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Notes from CSTE’s Vaping-Associated Pulmonary Injury (VAPI) Outbreak Response

Posted By Ruth Lynfield, MD and Landen, MD, Friday, July 17, 2020
Updated: Friday, July 17, 2020

Notes from CSTE’s Vaping-Associated Pulmonary Injury (VAPI) Outbreak Response 


In July 2019, Illinois and Wisconsin were the first states to call attention to a then-unidentified severe lung illness among previously healthy individuals reporting use of vapes and e-cigarettes. Shortly thereafter, Minnesota also began reporting a similar outbreak, and Utah, California, and Massachusetts quickly followed suit. On August 21, 2019, CSTE activated its Incident Command System (ICS) to support state and local epidemiologists responding to the multi-state outbreak of e-cigarette use, or vaping, associated lung injury (EVALI). In conjunction with the Centers for Disease Control and Prevention (CDC), CSTE coordinated the Vaping-Associated Pulmonary Illness (VAPI) Task Force consisting of state and local epidemiologists. 

 

The CSTE VAPI Epidemiology Task Force operated between August 2019 and February 2020 and was instrumental in assisting CDC to develop case definitions and data collection tools. The VAPI Task Force quickly grew to over 100 members, and CSTE established a Leadership Group comprised of members in California, Illinois, Minnesota, New Mexico, North Carolina, Utah, and Wisconsin to guide the overall Task Force. Ruth Lynfield and Mike Landen, State Epidemiologists in Minnesota and New Mexico chaired the VAPI Task Force. The Task Force and Leadership Group met weekly with CDC ICS leadership to discuss data and surveillance issues, typically centered on providing feedback on CDC materials. The VAPI Task Force input on the CDC case reporting and interview forms, as well as the EVALI outbreak case definition and DCIPHER platform for reporting cases highlighted the critical impact that CSTE members can have during a national outbreak response. 

 

Several smaller groups emerged, led by CSTE members on various epidemiology studies of interest: the CDC National YouGov survey, a multi-state EVALI severity analysis, and an analysis of cases in states with legalized recreational THC. CSTE collaborated with national partners at the Association of Public Health Labs (APHL) and the Food and Drug Administration (FDA) regularly as we navigated how to best support our members as laboratory data began to demonstrate that vitamin E acetate, an additive in some THC-containing vaping products, is strongly linked to the EVALI outbreak. CSTE members discussed strategies for communicating warnings to the public against the use of THC products, particularly those sold in illegal and informal markets, such as through family, friends, and in-person or online dealers.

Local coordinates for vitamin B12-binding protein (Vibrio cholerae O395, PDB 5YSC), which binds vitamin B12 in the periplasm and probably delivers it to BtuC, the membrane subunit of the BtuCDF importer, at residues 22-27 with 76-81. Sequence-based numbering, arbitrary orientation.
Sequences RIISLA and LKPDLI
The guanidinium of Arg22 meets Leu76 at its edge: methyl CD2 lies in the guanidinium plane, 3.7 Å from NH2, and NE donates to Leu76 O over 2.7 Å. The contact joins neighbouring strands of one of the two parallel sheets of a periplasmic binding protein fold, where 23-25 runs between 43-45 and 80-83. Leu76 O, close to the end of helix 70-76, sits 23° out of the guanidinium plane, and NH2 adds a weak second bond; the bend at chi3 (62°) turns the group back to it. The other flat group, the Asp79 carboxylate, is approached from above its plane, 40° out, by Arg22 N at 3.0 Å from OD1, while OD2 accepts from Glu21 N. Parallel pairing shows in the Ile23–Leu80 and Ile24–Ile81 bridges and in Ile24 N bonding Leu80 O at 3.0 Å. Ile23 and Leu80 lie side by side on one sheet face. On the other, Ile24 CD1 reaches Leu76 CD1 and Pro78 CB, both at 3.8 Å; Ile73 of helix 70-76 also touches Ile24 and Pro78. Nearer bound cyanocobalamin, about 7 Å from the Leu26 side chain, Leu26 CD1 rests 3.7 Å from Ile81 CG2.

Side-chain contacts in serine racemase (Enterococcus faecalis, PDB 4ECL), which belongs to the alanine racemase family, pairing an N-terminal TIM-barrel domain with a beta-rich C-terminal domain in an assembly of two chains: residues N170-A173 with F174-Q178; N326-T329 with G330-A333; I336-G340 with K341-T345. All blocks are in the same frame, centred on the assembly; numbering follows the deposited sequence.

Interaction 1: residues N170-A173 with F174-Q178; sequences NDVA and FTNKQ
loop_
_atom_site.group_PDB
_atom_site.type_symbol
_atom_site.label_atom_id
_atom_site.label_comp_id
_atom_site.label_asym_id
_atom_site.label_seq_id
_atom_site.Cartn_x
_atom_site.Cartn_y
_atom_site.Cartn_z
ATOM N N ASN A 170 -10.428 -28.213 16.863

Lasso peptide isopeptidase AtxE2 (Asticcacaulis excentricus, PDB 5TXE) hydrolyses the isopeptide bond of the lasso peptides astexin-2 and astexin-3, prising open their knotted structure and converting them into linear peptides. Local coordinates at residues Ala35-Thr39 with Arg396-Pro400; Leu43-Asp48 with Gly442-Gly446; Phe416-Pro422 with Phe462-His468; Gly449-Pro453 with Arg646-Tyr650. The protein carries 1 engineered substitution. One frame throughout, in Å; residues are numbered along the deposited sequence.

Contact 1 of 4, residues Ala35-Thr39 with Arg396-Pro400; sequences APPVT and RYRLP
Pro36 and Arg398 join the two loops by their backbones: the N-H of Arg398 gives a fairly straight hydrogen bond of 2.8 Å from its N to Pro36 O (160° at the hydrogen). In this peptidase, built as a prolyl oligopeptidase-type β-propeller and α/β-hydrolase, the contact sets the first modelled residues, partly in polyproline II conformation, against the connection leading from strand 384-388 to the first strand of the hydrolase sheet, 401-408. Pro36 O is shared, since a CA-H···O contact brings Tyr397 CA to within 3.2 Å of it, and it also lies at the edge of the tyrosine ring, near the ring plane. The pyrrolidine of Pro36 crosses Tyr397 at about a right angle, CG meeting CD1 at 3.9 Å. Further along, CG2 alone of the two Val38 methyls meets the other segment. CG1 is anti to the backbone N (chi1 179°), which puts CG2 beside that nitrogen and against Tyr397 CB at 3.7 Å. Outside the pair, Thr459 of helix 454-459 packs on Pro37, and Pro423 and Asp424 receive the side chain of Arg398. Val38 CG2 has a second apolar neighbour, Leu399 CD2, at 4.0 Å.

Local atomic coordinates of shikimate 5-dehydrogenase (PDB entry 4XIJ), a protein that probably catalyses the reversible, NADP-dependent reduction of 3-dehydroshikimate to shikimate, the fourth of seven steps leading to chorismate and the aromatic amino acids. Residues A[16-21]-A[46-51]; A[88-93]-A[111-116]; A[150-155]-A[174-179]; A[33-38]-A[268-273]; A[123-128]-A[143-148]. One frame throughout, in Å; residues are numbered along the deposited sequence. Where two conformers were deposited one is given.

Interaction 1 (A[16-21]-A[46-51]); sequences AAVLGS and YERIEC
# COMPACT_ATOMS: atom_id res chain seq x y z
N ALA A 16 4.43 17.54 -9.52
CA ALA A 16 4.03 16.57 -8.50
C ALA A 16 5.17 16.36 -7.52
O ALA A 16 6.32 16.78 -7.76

In January 2020, CSTE developed brief EVALI questionnaire to all 50 states, the District of Columbia, and the affected territories of Puerto Rico and the U.S. Virgin Islands to learn more about ongoing challenges and response capacity. The results of this questionnaire informed CDC efforts to stand down their response in early February, shortly followed by CSTE’s deactivation and incorporation into normal daily operations under the Substance Use and Injury programsCDC reports that as of February 18, 2020 (the last day for DCIHPER reporting), a total of 2,807 hospitalized EVALI cases or deaths have been reported. While CSTE has several major takeaways from our EVALI response, there was little opportunity to implement changes or host an in-person After Action Review (AAR) due to the rapid escalation of COVID-19 across the U.S. As CSTE navigates the current pandemic, we will not forget the lessons learned from EVALI and what it means to respond to a non-infectious disease outbreak. 


Ruth Lynfield, MD, is Minnesota’s State Epidemiologist, and Michael Landen, MD, is now retired as State Epidemiologist of New Mexico. Dr. Lynfield and Dr. Landen served as CSTE’s VAPI Task Force chairs during the outbreak response. 

 

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CIFOR Announces Upcoming Release of Third Edition Guidelines

Posted By India Bowman, MPH, Friday, July 10, 2020
Updated: Friday, July 10, 2020